None of this may ultimately matter, since it is likely that every Derby horse will have run at last one more nine-furlong race before Sept. 5. If nothing else, though, this exercise reveals flaws in the ever popular eye test, which can lead to a lot of money being bet prematurely on horses that win by multiple lengths against what might be inferior rivals.

Fortunately, we have the whole summer to distill this.

Racing notes and opinions

According to various reports, the following Kentucky Derby contenders have targeted these upcoming races: Maxfield, idle since last fall, for the Grade 3 Matt Winn on May 23 at Churchill Downs. Authentic and Honor A. P., one-two in the San Felipe Stakes, on June 6 for the Grade 1 Santa Anita Derby. Tiz The Law, winner of the Florida Derby, for an undetermined race early this summer at Belmont Park or Saratoga.

There was more than a little confusion Wednesday about when the Preakness Stakes will be run. Originally set for next Saturday, it was first reported by WBAL-TV in Baltimore to be rescheduled for Saturday, Oct. 3. But then The Stronach Group, which runs the Preakness at Pimlico Race Course, strongly denied that any date was set, and the TV station walked back its story. Finally, The Associated Press reported that three dates are being considered – one in July, another in August and Oct. 3.

While Stronach executives at Santa Anita Park wait for Los Angeles County leaders to give their blessing, they are still planning to resume racing next Friday. The co-owned Golden Gate Fields in northern California got the green light this week from Alameda County and will race again starting Thursday. This will make for a busy week of openers or re-openers. Churchill Downs starts its delayed spring meet next Saturday.

Wise Dan and Mark Casse are the biggest names in the new class being inducted to the National Museum of Racing and Hall of Fame. Wise Dan was Horse of the Year in 2012 and 2013, winning the Breeders’ Cup Mile both years. In a career that started 42 years ago Casse has trained four Eclipse Award winners and five Canadian champions and is already in the Canadian Racing Hall of Fame. Nineteenth-century horse Tom Bowling, Preakness-winning jockey Darrel McHargue, breeder Alice Headley Chandler, trainer and steward Keene Daingerfield Jr. and racing executive George Widener Jr. are also in the class of 2020. The induction ceremony is usually held during the Saratoga summer but, well, you know.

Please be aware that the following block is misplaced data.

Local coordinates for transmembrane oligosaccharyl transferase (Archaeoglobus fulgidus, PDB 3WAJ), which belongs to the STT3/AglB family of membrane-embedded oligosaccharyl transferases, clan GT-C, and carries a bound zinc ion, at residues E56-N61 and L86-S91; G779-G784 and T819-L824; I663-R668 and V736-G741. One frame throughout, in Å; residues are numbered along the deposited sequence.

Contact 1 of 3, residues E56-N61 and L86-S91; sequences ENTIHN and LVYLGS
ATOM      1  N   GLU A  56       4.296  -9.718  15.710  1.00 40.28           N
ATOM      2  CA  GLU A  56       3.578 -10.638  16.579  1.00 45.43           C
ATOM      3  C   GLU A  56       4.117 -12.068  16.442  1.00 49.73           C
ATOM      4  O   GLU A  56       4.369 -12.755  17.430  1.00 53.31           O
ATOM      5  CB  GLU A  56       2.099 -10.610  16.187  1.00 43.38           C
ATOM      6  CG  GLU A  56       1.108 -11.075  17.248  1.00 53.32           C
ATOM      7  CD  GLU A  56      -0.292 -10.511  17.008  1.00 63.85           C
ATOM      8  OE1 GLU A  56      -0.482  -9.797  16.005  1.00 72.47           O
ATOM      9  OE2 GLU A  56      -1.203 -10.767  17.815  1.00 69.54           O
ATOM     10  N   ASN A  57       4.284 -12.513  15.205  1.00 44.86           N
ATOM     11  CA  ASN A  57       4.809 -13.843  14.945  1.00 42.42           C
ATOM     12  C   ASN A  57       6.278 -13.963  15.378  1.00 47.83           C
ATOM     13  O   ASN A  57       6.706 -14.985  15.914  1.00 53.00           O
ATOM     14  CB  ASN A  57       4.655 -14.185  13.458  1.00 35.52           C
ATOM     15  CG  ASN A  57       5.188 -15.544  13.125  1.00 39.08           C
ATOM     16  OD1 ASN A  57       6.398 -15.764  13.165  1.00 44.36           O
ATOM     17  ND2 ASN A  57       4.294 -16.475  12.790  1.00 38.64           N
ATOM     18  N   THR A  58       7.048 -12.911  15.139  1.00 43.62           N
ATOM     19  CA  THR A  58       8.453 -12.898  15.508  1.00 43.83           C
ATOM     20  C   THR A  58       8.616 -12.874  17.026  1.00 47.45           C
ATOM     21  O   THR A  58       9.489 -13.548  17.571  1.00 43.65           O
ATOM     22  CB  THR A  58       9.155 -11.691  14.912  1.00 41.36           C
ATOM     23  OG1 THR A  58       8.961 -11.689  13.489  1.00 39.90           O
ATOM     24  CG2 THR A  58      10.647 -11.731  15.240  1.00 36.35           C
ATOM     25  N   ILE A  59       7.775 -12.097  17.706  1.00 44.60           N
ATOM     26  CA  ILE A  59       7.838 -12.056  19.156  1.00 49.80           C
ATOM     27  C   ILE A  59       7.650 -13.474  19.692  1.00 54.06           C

American-owned Sottsass is expected to be an odds-on favorite Monday at ParisLongchamp in the \$97,434 Group 2 Prix d’Harcourt, the biggest feature on the first day of racing in France after an eight-week coronavirus break. A 4-year-old brother of 2018 U.S. female turf champion Sistercharlie, Sottsass is starting for the first time since he finished third last October in the Group 1 Prix de l’Arc de Triomphe. Victor Ludorum, an undefeated 3-year-old trained by French legend André Fabre, is the other big name on the ParisLongchamp card. He will be odds-on in the \$60,622 Group 3 Prix de Fontainebleau. First post Monday is at 4:55 a.m. EDT. The Fontainebleau is scheduled for 6:55 a.m.; the Harcourt for 8:05 a.m. There were 1,069 horses nominated for the three race cards Monday at ParisLongchamp, Toulouse and Compiègne.

Ron Flatter’s weekly racing column is posted every Friday morning – more frequently for big races – at VSiN.com. You may also hear the Ron Flatter Racing Pod posted Friday mornings at VSiN.com/podcasts. On the current episode Las Vegas handicapper Richard Eng discusses betting during the pandemic. Trainer Ken McPeek talks about Kentucky Oaks favorite Swiss Skydiver and her aim to race next month in England. From Paris, Racing Post’s Scott Burton handicaps Monday’s resumption of racing in France. The Ron Flatter Racing Pod is available via Apple, Google, Spotify, Stitcher and at VSiN.com/podcasts and is sponsored by 1/ST BET.